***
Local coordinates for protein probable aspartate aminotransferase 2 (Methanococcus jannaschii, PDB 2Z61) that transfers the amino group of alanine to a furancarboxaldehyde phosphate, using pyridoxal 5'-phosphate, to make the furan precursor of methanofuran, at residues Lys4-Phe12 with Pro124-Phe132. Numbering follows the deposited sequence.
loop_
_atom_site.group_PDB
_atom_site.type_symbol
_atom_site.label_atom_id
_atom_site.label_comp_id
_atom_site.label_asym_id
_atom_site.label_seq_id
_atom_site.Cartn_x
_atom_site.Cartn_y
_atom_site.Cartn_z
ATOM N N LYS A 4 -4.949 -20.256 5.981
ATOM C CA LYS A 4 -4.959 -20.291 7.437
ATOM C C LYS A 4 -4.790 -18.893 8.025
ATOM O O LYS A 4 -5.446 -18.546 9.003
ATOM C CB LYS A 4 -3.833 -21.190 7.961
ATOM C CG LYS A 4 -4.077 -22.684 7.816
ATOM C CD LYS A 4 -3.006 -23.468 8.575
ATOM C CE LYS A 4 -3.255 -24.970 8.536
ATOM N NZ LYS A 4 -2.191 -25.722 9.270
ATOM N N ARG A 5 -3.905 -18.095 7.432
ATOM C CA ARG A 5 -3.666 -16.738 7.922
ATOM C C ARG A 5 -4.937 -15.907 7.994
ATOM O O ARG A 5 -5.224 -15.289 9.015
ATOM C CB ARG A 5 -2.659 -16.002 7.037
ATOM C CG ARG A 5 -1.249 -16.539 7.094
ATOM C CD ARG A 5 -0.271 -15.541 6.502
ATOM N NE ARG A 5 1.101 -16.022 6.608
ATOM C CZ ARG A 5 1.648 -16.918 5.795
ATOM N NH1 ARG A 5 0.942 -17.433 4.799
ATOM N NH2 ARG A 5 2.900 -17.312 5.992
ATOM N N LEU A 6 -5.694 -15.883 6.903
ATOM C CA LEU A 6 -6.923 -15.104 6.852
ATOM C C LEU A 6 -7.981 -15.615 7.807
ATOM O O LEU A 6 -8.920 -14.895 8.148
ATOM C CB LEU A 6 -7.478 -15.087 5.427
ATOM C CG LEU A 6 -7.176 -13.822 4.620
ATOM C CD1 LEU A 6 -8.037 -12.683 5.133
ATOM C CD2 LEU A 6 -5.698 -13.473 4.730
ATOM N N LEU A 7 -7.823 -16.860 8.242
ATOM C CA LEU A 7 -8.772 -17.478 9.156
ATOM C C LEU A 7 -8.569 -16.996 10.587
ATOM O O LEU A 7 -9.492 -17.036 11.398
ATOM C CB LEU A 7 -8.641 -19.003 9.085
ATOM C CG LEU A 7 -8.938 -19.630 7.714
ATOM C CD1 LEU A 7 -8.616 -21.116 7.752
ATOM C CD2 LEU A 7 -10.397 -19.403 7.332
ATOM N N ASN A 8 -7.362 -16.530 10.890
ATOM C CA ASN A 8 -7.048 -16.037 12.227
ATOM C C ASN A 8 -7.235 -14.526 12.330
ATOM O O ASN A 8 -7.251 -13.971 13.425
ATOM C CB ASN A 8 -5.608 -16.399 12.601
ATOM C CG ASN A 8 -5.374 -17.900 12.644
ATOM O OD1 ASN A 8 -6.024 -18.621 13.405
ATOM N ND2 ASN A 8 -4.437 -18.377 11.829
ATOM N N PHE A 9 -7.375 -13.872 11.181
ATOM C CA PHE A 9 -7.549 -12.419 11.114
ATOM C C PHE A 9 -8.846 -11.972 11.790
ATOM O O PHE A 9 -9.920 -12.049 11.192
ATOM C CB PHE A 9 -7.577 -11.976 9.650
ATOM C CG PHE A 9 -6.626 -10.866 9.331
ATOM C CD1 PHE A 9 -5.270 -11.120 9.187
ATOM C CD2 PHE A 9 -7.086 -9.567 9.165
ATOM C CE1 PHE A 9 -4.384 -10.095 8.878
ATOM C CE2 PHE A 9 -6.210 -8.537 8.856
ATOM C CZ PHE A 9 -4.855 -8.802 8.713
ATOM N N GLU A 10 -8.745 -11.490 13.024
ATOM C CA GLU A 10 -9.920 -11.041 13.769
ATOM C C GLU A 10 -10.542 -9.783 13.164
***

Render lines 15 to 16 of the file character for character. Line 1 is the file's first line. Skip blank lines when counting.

ATOM O O LYS A 4 -5.446 -18.546 9.003
ATOM C CB LYS A 4 -3.833 -21.190 7.961